Gertrude was their mother. She wrote to them all every week and she sent them socks and cigarettes, overcoats and – on one occasion – a tent. And she kept all the letters they sent to her and the photographs you see on this website.
Gertrude was born in August 1857. Here she is as a little girl looking very determined, standing with her hands on her hips and with her head tilted at exactly the same angle as her own grandmother’s.
She was a religious child and grew into a religious woman and most photographs of her show her wearing a large cross.
In 1879, when she was 22, she married a handsome young clergyman, Charles Berryman and their first child, Richard, came in 1880.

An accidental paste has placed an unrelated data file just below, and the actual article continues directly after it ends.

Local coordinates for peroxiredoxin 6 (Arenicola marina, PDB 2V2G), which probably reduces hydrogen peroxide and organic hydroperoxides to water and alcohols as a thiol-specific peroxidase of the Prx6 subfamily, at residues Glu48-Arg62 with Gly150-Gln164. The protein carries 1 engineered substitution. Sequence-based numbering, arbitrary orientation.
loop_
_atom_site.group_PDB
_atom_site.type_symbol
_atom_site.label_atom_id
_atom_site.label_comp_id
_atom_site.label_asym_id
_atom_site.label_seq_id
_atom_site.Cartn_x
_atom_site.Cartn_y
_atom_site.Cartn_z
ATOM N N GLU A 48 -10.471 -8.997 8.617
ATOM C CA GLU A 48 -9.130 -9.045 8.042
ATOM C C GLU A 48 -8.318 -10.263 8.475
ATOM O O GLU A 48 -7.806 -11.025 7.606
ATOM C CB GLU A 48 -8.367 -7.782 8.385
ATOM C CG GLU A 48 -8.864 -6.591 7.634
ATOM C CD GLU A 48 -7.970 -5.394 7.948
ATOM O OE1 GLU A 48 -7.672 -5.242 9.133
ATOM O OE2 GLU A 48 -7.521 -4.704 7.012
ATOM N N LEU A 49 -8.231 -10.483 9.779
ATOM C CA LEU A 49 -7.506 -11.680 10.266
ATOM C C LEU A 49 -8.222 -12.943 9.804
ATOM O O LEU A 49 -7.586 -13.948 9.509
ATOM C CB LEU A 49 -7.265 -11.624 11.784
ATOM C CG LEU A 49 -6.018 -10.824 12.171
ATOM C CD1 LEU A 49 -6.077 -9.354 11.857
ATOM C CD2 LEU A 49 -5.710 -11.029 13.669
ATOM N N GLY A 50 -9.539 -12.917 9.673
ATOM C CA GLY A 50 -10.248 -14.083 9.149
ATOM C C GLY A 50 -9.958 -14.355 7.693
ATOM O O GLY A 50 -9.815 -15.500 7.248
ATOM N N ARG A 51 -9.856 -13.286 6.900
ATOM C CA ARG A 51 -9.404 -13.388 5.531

Charles died in 1901, after they had had thirteen children, ten of whom survived to adulthood.
The determination of the little girl in the first photograph and the devotion of the young bride both show in the fact that she didn’t remarry, but raised the children alone, albeit with the support of a wide network of family and friends.
It seems unkind to do the arithmetic and work out that she was 56 at the start of the war.
We can still see something of the little girl in the elderly lady who poses by a car in 1919.
She lived well into her eighties, looking after several of her grandchildren while their parents travelled abroad and she died in the mid 1930s.